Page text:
Molly Sampson, nine, has been looking for teeth in the water since she could walk. She’s discovered over 400 shark teeth in her short life, some so small that a magnifying glass is required to identify them, and the largest measuring an inch or two—until now.
Bruce, Molly’s father, grew up on the bay in Calvert County, Maryland, and has been hunting for fossils at Scientists Cliffs since he was a child. For decades, Bruce has wanted to find a “meg”—a large tooth from a megalodon, a massive prehistoric shark the size of a bus that scientists estimate could have eaten a killer whale in five bites.
Sometimes our dreams come true through our children, which is exactly what happened on Christmas Day, 2022, when the Sampson family went fossil hunting.
Molly awoke that morning eager to put on her new insulated chest waders—the only thing she and her older sister Natalie really wanted for Christmas, according to their mother—so she could go shark tooth hunting with her father and sister in the bay. It’s something the family has done countless times, but this time was different.
“I’m on the hunt for a meg!” Molly declared as they drove to the cliffs.
They took to the water in 10-degree wind chills, spreading out to search in their respective areas. Molly emerged 20 minutes later with a shriek—and a tooth the size of her hand. “Look what I discovered!” she exclaimed.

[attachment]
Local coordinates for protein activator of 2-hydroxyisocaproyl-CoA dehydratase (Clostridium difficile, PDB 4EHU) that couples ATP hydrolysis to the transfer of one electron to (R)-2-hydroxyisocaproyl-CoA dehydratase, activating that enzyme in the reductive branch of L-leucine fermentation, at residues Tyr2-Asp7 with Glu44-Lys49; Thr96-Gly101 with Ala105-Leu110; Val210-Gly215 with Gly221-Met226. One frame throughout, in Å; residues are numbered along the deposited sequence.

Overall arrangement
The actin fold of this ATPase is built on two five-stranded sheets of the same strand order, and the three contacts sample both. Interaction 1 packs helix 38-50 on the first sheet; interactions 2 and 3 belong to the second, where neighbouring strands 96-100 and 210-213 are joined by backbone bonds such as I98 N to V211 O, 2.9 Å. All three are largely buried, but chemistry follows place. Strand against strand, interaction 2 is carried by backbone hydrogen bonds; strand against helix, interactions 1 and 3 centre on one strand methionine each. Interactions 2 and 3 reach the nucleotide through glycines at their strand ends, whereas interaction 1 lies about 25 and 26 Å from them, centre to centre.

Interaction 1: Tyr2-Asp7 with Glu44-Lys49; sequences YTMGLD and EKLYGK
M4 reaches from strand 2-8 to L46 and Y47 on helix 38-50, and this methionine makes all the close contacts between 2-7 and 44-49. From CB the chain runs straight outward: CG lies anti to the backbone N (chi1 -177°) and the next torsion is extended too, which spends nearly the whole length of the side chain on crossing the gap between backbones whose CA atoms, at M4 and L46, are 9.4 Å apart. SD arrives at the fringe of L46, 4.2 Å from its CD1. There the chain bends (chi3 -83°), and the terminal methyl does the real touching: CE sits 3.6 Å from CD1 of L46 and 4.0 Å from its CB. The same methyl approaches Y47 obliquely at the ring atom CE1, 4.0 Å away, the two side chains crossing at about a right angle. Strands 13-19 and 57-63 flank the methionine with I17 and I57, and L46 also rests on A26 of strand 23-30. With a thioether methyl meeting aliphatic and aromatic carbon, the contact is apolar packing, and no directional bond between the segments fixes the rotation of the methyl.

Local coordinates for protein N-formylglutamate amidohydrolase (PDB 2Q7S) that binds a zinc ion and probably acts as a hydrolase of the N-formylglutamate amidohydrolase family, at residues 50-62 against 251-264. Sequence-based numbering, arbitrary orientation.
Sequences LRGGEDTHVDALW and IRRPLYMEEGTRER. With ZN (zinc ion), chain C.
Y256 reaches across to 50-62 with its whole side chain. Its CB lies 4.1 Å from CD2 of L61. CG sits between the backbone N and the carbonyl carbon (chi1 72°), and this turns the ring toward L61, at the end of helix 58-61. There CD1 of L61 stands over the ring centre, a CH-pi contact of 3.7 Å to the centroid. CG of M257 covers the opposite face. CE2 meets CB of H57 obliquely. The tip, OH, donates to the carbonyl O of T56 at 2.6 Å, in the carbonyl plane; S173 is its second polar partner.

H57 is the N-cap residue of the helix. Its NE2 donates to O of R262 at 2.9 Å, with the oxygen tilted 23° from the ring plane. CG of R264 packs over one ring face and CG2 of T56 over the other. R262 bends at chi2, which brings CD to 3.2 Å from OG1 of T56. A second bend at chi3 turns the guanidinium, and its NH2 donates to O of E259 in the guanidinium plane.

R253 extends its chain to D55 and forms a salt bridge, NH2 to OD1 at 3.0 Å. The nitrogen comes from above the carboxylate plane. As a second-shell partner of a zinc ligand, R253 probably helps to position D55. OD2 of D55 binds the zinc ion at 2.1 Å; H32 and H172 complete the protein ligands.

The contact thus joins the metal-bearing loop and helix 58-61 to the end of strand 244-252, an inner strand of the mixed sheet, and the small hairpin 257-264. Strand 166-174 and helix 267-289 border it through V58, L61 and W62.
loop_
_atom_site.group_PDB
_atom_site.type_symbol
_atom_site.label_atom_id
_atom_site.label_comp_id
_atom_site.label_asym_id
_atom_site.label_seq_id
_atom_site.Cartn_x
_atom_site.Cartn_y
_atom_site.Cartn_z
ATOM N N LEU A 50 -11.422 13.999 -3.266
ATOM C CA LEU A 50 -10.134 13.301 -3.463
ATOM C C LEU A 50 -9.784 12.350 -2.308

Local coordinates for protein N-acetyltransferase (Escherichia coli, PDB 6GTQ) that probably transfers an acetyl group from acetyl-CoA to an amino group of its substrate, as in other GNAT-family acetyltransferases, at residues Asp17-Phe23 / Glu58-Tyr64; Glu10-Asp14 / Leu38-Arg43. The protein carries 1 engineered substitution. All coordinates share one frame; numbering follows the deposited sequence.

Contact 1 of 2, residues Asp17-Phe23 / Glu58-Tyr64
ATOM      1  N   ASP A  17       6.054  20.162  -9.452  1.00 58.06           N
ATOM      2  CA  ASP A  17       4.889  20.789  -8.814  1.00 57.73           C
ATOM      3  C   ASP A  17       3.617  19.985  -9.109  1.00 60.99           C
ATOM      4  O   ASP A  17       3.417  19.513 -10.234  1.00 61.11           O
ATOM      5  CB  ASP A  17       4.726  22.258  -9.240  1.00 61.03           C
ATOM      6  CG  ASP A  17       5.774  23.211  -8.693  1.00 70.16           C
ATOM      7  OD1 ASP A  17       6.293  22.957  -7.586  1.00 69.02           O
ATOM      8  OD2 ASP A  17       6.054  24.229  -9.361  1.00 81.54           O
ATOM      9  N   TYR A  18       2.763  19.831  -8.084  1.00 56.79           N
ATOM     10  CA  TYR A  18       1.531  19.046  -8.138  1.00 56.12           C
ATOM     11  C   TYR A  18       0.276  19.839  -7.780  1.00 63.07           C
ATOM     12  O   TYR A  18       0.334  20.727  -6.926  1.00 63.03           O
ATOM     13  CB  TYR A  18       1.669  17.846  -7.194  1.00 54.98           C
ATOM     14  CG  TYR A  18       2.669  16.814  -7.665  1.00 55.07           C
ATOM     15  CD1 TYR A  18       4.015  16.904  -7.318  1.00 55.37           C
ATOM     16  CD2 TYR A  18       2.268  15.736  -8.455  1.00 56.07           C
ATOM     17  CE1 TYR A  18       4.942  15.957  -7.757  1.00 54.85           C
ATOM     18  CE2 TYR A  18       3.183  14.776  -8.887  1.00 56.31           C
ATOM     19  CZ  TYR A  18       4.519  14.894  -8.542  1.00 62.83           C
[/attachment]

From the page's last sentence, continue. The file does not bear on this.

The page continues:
Molly’s mother, Alicia, claims she spoke the word “meg” into existence that morning.
“She kept asking herself in her head, ‘Am I dreaming?'” Alicia informs Upworthy. “She didn’t believe it was true. She insisted on saying she couldn’t believe it.”
Bruce took a picture of Molly and her incredible discovery and texted it to Alicia, who had stayed at home to avoid the cold weather. (A decision she later regretted after seeing the joy on her daughter’s face as she held her prize.)
Molly explained to her mother that she had to dive in and get her arms wet in order to reach the 5-inch tooth, but it was worth it.
Even for experienced fossil hunters, such a find is unusual. Megalodon literally means “giant tooth,” and fossils discovered so far have been dated between 23 million and 2.6 million years ago.
According to Stephen Godfrey, curator of paleontology at the Calvert Marine Museum, the tooth was from the left side of a megalodon’s upper jaw and the creature would have been between 45 and 50 feet long—roughly the length of a humpback whale.
Molly brought her tooth to the Calvert Marine Museum’s paleontology department, but she gets to keep it in her own collection at home, according to the museum’s Facebook post.
“My husband is going to make her a shadow box so she can display it safely,” Alicia says. “I’m sure she’ll keep this tooth forever. It’s priceless to her—and to us. The joy and excitement it has brought her are priceless.”
Molly has stated that she wants to dig for fossils when she grows up, and she’s certainly getting a head start. She and Natalie have even started their own Instagram page, “Fossil Girls,” to share their passion for fossil hunting.
Congratulations on your incredible find, kiddo. Good luck, Sampson family!